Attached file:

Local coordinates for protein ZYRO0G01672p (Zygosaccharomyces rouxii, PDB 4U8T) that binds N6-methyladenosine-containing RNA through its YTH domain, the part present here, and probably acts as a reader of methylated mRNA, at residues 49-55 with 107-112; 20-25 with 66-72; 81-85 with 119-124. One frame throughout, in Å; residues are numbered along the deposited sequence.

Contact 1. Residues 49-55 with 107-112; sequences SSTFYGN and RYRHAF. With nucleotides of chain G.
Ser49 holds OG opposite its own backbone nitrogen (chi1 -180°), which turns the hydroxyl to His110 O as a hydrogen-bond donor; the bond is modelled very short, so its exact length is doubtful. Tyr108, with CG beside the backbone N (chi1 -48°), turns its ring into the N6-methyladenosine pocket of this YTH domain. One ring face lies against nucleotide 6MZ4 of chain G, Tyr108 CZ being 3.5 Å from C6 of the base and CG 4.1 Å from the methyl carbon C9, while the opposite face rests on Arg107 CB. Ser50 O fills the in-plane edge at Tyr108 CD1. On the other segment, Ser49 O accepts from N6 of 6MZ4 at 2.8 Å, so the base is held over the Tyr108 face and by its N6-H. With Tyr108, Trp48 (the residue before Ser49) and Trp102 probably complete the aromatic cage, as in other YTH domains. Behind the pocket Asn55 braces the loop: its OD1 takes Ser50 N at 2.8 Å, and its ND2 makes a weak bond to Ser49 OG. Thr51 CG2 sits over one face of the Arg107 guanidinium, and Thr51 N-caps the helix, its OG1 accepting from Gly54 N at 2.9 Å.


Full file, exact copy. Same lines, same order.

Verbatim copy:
Local coordinates for protein ZYRO0G01672p (Zygosaccharomyces rouxii, PDB 4U8T) that binds N6-methyladenosine-containing RNA through its YTH domain, the part present here, and probably acts as a reader of methylated mRNA, at residues 49-55 with 107-112; 20-25 with 66-72; 81-85 with 119-124. One frame throughout, in Å; residues are numbered along the deposited sequence.

Contact 1. Residues 49-55 with 107-112; sequences SSTFYGN and RYRHAF. With nucleotides of chain G.
Ser49 holds OG opposite its own backbone nitrogen (chi1 -180°), which turns the hydroxyl to His110 O as a hydrogen-bond donor; the bond is modelled very short, so its exact length is doubtful. Tyr108, with CG beside the backbone N (chi1 -48°), turns its ring into the N6-methyladenosine pocket of this YTH domain. One ring face lies against nucleotide 6MZ4 of chain G, Tyr108 CZ being 3.5 Å from C6 of the base and CG 4.1 Å from the methyl carbon C9, while the opposite face rests on Arg107 CB. Ser50 O fills the in-plane edge at Tyr108 CD1. On the other segment, Ser49 O accepts from N6 of 6MZ4 at 2.8 Å, so the base is held over the Tyr108 face and by its N6-H. With Tyr108, Trp48 (the residue before Ser49) and Trp102 probably complete the aromatic cage, as in other YTH domains. Behind the pocket Asn55 braces the loop: its OD1 takes Ser50 N at 2.8 Å, and its ND2 makes a weak bond to Ser49 OG. Thr51 CG2 sits over one face of the Arg107 guanidinium, and Thr51 N-caps the helix, its OG1 accepting from Gly54 N at 2.9 Å.